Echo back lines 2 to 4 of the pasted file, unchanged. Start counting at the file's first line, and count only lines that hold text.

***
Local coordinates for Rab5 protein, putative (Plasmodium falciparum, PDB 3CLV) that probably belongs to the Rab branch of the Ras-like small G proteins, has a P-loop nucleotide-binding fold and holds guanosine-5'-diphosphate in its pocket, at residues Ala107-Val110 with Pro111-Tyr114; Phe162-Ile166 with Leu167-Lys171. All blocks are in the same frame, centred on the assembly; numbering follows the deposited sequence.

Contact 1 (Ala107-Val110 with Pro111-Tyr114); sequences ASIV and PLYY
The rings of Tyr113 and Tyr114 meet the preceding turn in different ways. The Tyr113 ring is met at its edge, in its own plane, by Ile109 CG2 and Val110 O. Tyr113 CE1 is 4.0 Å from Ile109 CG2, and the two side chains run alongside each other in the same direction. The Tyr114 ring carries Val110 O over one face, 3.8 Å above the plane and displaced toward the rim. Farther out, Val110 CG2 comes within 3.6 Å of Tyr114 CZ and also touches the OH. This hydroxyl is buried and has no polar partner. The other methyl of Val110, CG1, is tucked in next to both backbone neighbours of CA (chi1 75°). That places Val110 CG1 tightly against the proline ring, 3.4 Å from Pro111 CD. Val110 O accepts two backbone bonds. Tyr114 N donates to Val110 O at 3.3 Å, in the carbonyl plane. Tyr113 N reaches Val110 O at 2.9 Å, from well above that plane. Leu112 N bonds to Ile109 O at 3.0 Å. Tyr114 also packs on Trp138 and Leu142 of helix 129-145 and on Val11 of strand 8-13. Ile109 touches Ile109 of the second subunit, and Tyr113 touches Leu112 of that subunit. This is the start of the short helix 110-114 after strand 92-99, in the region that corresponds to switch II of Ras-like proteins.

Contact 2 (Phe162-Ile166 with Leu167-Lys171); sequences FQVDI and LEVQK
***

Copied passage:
Contact 1 (Ala107-Val110 with Pro111-Tyr114); sequences ASIV and PLYY
The rings of Tyr113 and Tyr114 meet the preceding turn in different ways. The Tyr113 ring is met at its edge, in its own plane, by Ile109 CG2 and Val110 O. Tyr113 CE1 is 4.0 Å from Ile109 CG2, and the two side chains run alongside each other in the same direction. The Tyr114 ring carries Val110 O over one face, 3.8 Å above the plane and displaced toward the rim. Farther out, Val110 CG2 comes within 3.6 Å of Tyr114 CZ and also touches the OH. This hydroxyl is buried and has no polar partner. The other methyl of Val110, CG1, is tucked in next to both backbone neighbours of CA (chi1 75°). That places Val110 CG1 tightly against the proline ring, 3.4 Å from Pro111 CD. Val110 O accepts two backbone bonds. Tyr114 N donates to Val110 O at 3.3 Å, in the carbonyl plane. Tyr113 N reaches Val110 O at 2.9 Å, from well above that plane. Leu112 N bonds to Ile109 O at 3.0 Å. Tyr114 also packs on Trp138 and Leu142 of helix 129-145 and on Val11 of strand 8-13. Ile109 touches Ile109 of the second subunit, and Tyr113 touches Leu112 of that subunit. This is the start of the short helix 110-114 after strand 92-99, in the region that corresponds to switch II of Ras-like proteins.

Contact 2 (Phe162-Ile166 with Leu167-Lys171); sequences FQVDI and LEVQK